Millions of people around the world don’t have access to clean, safe water for drinking, cooking, washing or other basic needs. And according to the World Health Organization, over 3.4 million people die annually from waterborne diseases caused by bacteria. But a new innovation called The Drinkable Book aims to combat this problem by going back to the basics, providing a literal book full of water filters and information to educate people about the dangers of contaminated water.
Teri Dankovich, the lead researcher on the Drinkable Book project, teamed up with WaterisLife to market the book in areas of the world that have the most difficulty accessing clean water. WaterisLife wants to educate people about the importance of clean water because, according to their website, if you do not teach about sanitation and hygiene, it leads to more problems.
Each page of the book is coated in silver nanoparticles, which kill bacteria as they come in contact with the silver, which means that the pages can be used as water filters after education. “In ancient times, people used to store water in silver pitchers to keep it fresh,” Dankovich says. “We’re taking that same idea and applying it to modern problems using nanotechnology.” This nanoparticle technology is also highly affordable.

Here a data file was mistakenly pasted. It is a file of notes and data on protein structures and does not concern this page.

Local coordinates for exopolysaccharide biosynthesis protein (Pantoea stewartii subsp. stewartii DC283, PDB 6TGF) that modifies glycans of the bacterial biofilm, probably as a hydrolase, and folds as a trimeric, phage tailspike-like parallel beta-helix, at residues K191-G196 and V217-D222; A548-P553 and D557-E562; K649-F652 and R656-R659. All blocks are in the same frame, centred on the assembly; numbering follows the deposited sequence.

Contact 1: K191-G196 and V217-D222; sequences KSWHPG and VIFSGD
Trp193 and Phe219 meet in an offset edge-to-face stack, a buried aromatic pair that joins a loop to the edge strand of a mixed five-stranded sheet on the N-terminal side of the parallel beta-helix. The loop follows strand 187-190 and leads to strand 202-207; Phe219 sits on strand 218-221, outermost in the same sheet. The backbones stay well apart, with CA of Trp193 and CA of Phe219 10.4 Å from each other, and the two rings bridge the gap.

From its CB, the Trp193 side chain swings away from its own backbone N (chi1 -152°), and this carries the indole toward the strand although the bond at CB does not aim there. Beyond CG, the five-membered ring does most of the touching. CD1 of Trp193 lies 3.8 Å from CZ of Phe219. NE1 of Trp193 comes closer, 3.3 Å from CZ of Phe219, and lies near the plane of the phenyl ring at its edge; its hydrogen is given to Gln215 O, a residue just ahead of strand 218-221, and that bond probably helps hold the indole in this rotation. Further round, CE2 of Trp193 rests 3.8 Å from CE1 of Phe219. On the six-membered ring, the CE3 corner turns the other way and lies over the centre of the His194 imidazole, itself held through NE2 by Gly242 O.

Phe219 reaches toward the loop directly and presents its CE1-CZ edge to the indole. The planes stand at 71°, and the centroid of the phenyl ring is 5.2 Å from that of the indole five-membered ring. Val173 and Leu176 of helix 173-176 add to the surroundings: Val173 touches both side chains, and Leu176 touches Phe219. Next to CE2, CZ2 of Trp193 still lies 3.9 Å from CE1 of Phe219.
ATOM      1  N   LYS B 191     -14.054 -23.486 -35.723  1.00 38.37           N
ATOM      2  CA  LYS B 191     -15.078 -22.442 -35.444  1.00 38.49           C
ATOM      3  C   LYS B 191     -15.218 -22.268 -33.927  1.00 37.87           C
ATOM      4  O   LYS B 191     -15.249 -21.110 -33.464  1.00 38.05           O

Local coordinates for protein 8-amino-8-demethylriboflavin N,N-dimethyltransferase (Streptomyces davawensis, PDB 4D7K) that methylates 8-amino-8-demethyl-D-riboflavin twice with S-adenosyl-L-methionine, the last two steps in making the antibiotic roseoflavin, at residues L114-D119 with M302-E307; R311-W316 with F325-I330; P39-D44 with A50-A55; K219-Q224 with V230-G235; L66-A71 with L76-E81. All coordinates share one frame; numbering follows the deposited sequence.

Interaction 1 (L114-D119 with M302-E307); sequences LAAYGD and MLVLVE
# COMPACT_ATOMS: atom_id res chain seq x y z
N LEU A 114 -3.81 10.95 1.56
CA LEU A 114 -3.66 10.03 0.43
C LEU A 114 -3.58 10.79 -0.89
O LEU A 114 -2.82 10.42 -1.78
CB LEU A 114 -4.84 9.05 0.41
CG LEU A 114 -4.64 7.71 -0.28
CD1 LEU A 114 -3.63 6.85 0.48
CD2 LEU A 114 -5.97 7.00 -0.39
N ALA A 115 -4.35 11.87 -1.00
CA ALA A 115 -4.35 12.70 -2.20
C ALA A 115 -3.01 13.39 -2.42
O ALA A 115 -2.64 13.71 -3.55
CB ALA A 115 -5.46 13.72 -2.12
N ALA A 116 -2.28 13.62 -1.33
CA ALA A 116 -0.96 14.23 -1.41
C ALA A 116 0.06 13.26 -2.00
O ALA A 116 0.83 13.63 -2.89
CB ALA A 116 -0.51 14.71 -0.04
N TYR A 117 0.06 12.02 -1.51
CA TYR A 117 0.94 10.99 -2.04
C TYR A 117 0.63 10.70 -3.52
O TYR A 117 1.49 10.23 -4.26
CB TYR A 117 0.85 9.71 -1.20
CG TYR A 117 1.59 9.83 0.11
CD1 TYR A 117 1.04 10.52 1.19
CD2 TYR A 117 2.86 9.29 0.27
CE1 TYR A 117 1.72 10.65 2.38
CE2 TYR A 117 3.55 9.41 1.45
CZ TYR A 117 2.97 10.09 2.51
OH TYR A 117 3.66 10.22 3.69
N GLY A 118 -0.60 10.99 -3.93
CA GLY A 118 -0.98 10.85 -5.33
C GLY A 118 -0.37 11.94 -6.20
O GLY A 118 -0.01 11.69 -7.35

The top halves of the pages have information about water safety printed in English, while the bottom halves are printed in local languages. So far, researchers have been in the field in South Africa, Kenya and Ghana. Eventually, WaterisLife hopes to have these books distributed in all 38 countries they work in around the globe. “This is a simplified technology,” says Ken Surritte, the founder of WaterisLife. “It appeals to us because it has the ability to educate people so they can learn about how to take care of their water and why that it is important.”
The water safety tips are printed in nontoxic ink and include information about the importance of washing your hands and keeping human body fluids away from water sources. The books are also highly affordable – each piece of filter paper only costs about 10 cents, and Dankovich expects that cost to fall as production scales up.
“We want to make a difference in the lives of as many people as we can. And that starts with educating them about the importance of clean water before giving them the tools to help prevent illnesses from happening,” he says.
Soniya Shah is an on-staff contributing writer at MedTech Boston. She's a senior at Carnegie Mellon University pursuing a BS in technical writing. She has experience as a ghost writer and medical writer, and in developing software documentation.
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